Everybody Has a Story: Mom was short in stature, a giant in terms of helping others



I would like to share a few happy memories of my very special mother.

Hazel would tell you that she was 4 feet 7 with her shoes on. She may not have been very tall, but she was never short of ambition, love, caring or determination. Although she only had an eighth-grade education from a small country school in the early 1900s, she was good at arithmetic and wrote poems for her family and friends.

Music was always a big part of life when she was growing up. My grandmother, mother and my two uncles could all play an instrument even though they never had lessons; they all played by ear. When my father bought Mother a small piano, she taught herself to read notes. She formed a small band called “Beth Carter and her County Rubes” that played for local dances, and one time they were thrilled to be heard on the radio. (I don’t know why she took a stage name for the band. Maybe she thought it sounded better?)

As teenagers, she and her younger brother won a “cake walk” dance contest. In her 30s, she took dance lessons and performed in the local minstrel shows held by the fire department.

When my older sister and I had a fight that left her in the bedroom crying, and me on my mother’s lap, Mom convinced me that if I told my sister I was sorry, I would feel better. She was right. That lesson I’ve tried to remember and live by.

She was also very good with the neighborhood kids, who spent a lot of time at our house. Once, when money was missing from the bowl on the buffet, she was sure little 6-year-old Dickie had taken it. When he came again, she didn’t ask him if he had. She merely asked how he had reached it. He ran to the buffet, pulled out a drawer and proudly showed her.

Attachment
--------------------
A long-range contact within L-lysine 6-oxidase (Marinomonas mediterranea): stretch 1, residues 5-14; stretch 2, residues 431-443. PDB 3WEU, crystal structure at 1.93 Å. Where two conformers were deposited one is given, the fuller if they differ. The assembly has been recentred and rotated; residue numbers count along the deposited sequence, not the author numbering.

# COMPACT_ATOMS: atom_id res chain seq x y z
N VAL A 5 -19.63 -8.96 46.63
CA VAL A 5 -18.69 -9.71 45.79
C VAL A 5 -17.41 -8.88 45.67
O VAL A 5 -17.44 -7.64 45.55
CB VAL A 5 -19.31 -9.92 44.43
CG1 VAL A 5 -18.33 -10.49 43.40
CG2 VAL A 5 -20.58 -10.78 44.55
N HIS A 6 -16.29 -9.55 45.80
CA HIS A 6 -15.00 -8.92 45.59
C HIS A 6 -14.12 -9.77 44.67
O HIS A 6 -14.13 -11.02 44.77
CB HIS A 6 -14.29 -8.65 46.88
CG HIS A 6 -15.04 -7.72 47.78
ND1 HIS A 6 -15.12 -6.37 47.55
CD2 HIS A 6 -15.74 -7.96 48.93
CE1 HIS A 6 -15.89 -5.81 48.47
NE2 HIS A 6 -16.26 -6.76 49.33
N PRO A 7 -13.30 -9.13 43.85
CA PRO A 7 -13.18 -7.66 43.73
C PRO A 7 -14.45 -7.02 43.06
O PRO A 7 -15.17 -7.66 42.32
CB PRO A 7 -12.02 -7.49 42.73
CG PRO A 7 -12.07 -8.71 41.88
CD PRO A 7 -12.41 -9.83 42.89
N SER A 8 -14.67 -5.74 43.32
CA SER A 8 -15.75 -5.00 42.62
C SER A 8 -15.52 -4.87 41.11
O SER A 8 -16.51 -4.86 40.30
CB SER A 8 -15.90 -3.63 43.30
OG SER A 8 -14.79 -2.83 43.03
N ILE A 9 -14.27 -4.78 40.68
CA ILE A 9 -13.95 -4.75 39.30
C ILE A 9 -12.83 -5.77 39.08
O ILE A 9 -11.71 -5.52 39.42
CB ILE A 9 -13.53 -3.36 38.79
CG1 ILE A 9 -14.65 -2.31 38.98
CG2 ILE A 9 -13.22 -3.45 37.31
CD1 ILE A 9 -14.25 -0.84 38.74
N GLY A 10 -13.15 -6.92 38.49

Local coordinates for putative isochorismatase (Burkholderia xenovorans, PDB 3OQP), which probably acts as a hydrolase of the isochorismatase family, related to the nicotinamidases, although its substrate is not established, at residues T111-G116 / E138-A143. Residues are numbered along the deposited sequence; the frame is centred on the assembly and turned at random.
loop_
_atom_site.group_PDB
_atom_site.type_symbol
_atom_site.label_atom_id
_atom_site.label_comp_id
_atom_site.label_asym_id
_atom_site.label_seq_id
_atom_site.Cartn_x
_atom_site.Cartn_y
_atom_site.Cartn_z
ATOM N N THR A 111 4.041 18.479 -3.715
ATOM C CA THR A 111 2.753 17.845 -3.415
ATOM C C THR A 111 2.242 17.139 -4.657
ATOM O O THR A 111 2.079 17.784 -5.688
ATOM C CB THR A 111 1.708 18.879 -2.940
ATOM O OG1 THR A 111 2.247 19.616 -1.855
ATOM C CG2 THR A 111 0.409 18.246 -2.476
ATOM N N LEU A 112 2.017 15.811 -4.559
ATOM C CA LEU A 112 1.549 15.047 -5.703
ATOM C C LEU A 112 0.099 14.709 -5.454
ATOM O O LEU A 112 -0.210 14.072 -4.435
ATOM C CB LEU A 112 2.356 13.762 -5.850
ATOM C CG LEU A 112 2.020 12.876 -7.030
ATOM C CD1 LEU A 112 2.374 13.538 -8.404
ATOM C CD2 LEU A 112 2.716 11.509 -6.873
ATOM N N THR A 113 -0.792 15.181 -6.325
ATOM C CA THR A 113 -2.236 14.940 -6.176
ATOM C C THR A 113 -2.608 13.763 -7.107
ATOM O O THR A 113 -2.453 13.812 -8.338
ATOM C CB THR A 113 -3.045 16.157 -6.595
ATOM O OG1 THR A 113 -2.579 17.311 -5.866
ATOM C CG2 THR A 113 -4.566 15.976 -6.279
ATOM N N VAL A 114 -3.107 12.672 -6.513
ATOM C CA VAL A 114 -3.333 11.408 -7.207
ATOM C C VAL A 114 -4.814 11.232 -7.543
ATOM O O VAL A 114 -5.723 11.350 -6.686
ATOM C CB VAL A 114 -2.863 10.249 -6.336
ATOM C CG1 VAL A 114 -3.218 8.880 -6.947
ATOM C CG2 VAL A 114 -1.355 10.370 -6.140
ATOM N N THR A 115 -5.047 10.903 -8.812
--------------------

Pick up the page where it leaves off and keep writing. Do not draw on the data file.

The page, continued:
She was always well liked wherever she worked. Her last job was working for me at her desk in the waiting area, greeting students and parents, answering the phone, and collecting the month’s fee for the children in my dance classes. Lucky me! If anyone got behind in their payments, she went to their house to collect. I’m not sure how she did it or what she said, but they actually seemed pleased that she had “visited” them. When a fire occurred on the second floor, beneath my third floor studio, causing the building to be condemned, I don’t know how she managed it, but somehow Mother got in the building and made it up the stairs to retrieve some pictures and files.

She lived a very busy life but always had time for others. If one of her family needed help of any kind, they lived with us until the problem was solved. She must have been in her late 50s or early 60s when she hitchhiked to visit her mother in an “old people’s home.” She found they were keeping her bedridden; nobody helped her to get up, so she had big bed sores on her back. She called my father, who drove up and brought them both back home. My mother had the piano moved away from the corner to make room for a bed.

If a homeless person came to the door, she gave food. I never heard her talk politics but she spent every election day driving people to the polls. She was the one who taught me how to drive for my test, although she got her driver’s license before driving tests were required. She always renewed her license on time.

In her 70s, she cared for my brother after he had brain surgery for a tumor. Because he had lost his ability to read, she bought some beginning readers and tried to teach him to read again, even though she knew he would not be with us very long. In her 80s, she cared for my father after he had a leg amputated. He required a lot of care, but she did everything for him except lift him in or out of bed.

I’m sure everyone has special stories of their mothers, and I could go on, but you get the picture. Mothers are just so special.

Everybody Has A Story welcomes nonfiction contributions, 1,000 words maximum, and relevant photographs. E-mail is the best way to send materials so we don’t have to retype your words or borrow original photos. Send to neighbors@columbian.com or “Everybody has a Story,” P.O. Box 180, Vancouver WA 98666. Call Scott Hewitt, 360-735-4525,with questions.